GE 253: How Evan Liang Went from a VC Straight Out of College to Running a SaaS Company Doing Almost $10M in ARR (podcast) With Evan Liang

Evan Liang CEO of Lean Data

Hey, everyone! In today’s episode, I share the mic with Evan Liang CEO of LeanData, software that helps you visually manage leads and drive your sales process forward.

Tune in to hear how Evan discovered his love of entrepreneurship, how LeanData acquires customers, and how the company helps their clients become more account based.

Download podcast transcript [PDF] here: How Evan Liang Went from a VC Straight Out of College to Running a SaaS Company Doing Almost $10M in ARR TRANSCRIPT PDF

Time-Stamped Show Notes:

  • [00:39] Before we jump into today’s interview, please leave a review and rating and subscribe to the Growth Everywhere Podcast!
  • [01:19] Evan started at a VC firm right out of college, which helped him find his passion for entrepreneurship.
  • [02:18] He became a VC straight out of college, because it was the right time (the beginning of the bubble).
  • [03:12] For B2C companies, the way LeanData works is pretty straightforward, whereas the methods for B2B’s is more complex.
  • [04:10] LeanData seeks to deliver a better experience for those B2B companies.
  • [04:00] They use a customer success team as opposed to junior salespeople when it comes to dealing with clients.
  • [05:04] They charge on a per seed basis.
  • [05:15] They are a little under $10 Million in ARR. Their goal is to double that within the next year.
  • [06:26] LeanData worked with Cloudera, a fast-growing company that recently went public.
  • [06:40] Their sales reps were getting too many leads and wasting time following up with the wrong people.
  • [06:45] LeanData is helping them become more account based by making sure that they use matching and contextualization to determine if the lead is worth following up on.
  • [09:20] They acquire customers on a face-to-face basis. They host events in order to bring “industry thought leaders together”.
  • [09:42] They track their own ROI based on pipeline and attribution.
  • [10:30] is a site for eldercare resources at which Evan worked for a time.
  • [11:31] Evan helped them build a directory for services and the site pivoted to focusing on that aspect.
  • [13:05] Evan’s biggest challenge at LeanData is knowing when to scale, when to move quickly, and when to slow down.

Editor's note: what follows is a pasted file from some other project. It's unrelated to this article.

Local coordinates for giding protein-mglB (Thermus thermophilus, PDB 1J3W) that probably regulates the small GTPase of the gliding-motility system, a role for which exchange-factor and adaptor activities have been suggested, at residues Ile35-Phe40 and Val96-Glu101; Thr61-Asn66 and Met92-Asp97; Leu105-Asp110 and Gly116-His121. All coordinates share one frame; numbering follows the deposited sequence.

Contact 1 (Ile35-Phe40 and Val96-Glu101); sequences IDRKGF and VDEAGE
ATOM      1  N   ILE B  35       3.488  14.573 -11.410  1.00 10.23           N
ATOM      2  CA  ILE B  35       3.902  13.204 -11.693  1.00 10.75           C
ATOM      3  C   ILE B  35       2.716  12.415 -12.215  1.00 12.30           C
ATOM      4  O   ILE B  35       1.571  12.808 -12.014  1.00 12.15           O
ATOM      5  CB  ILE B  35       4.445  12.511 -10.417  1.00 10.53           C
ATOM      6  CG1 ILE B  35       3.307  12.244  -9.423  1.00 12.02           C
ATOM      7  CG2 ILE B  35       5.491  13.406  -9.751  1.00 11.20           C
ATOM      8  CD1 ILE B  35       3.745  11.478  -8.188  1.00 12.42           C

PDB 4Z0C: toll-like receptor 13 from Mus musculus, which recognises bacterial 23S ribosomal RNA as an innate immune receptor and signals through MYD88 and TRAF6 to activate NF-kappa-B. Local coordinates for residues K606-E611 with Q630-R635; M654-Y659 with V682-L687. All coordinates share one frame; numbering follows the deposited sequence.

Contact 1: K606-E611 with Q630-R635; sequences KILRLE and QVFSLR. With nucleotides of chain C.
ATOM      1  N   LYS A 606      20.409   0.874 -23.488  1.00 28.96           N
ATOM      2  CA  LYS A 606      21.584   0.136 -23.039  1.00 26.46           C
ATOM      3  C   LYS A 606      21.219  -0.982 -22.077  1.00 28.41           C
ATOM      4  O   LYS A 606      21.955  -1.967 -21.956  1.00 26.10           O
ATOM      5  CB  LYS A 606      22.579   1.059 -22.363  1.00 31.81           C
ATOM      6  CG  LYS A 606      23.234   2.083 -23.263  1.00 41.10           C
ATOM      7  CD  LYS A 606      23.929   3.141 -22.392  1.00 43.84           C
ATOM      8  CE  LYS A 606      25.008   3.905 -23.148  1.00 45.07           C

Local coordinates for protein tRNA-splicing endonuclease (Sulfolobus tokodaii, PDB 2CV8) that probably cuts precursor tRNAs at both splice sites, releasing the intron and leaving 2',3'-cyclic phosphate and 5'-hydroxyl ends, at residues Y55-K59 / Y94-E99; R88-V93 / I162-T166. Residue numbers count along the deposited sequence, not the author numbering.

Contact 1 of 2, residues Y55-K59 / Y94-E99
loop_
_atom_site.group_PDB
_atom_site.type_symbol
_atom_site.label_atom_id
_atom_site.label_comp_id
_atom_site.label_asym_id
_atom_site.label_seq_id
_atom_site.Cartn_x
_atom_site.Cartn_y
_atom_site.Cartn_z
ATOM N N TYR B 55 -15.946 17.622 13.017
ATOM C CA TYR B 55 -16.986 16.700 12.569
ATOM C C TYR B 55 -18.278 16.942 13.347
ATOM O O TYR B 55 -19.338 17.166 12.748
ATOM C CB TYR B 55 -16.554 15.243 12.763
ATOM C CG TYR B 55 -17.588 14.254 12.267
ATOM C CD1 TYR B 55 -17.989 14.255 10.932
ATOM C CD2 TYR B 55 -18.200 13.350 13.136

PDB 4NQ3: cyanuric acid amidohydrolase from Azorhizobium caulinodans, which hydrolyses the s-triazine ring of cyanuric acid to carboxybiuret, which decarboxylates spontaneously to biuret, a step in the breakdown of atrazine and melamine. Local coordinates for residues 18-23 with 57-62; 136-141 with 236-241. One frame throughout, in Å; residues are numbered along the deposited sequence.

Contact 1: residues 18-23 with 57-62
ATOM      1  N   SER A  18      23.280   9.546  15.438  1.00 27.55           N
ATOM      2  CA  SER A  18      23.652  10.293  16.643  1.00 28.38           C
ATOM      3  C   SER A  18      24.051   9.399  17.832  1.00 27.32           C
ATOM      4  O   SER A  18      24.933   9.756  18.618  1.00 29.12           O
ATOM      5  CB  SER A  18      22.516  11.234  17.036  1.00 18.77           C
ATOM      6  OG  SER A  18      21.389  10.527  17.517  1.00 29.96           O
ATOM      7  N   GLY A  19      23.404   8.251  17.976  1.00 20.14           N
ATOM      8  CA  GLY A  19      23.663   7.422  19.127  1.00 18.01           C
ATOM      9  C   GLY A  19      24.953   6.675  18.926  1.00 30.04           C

• [14:10] Two years ago, when gearing up for fundraising, they hired a bunch of sales reps, but they hadn’t figure out the motion for each rep and they weren’t reaching their quotas.
  • [14:25] When they missed their numbers, the company had to lay a lot of those people off.
  • [15:03] Evan always makes sure to get 8 hours of sleep.
  • [15:20] He also makes sure to takes breaks and check that he isn’t blocking anyone else from achieving their work goals.
  • [15:45] Evan thinks Carta is a useful tool, as they make managing employee options a lot easier. They automated an offline process.
  • [16:40] Evan recommends the book The Founder’s Dilemma.
  • [17:26] He also likes to follow Jason Lemkin on Twitter and read Fred Wilson’s blog.

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Full Transcript of The Episode

Show transcript
Evan Liang: Sure thing. The easiest way to tell the people who don't know anything about the space, it's basically, imagine someone comes to a website, fills out, "Hey, I want to talk to someone at the company." We're the software that figures out who is the best person from some large company out there like an IBM and/or SISCO. Who's the most appropriate rep, sales person, to talk to you to give you a good buying experience? So for our B2C companies, this is fairly straightforward. For B2B companies, it's quite complex. It depends on, "Are you an existing customer? What type of customer are you? What industry are you? What vertical? What region? What product are you interested?" That complexity there becomes hard for larger B2B companies to manage and we're the software that does all the data matching, but also the work flows to deliver that experience.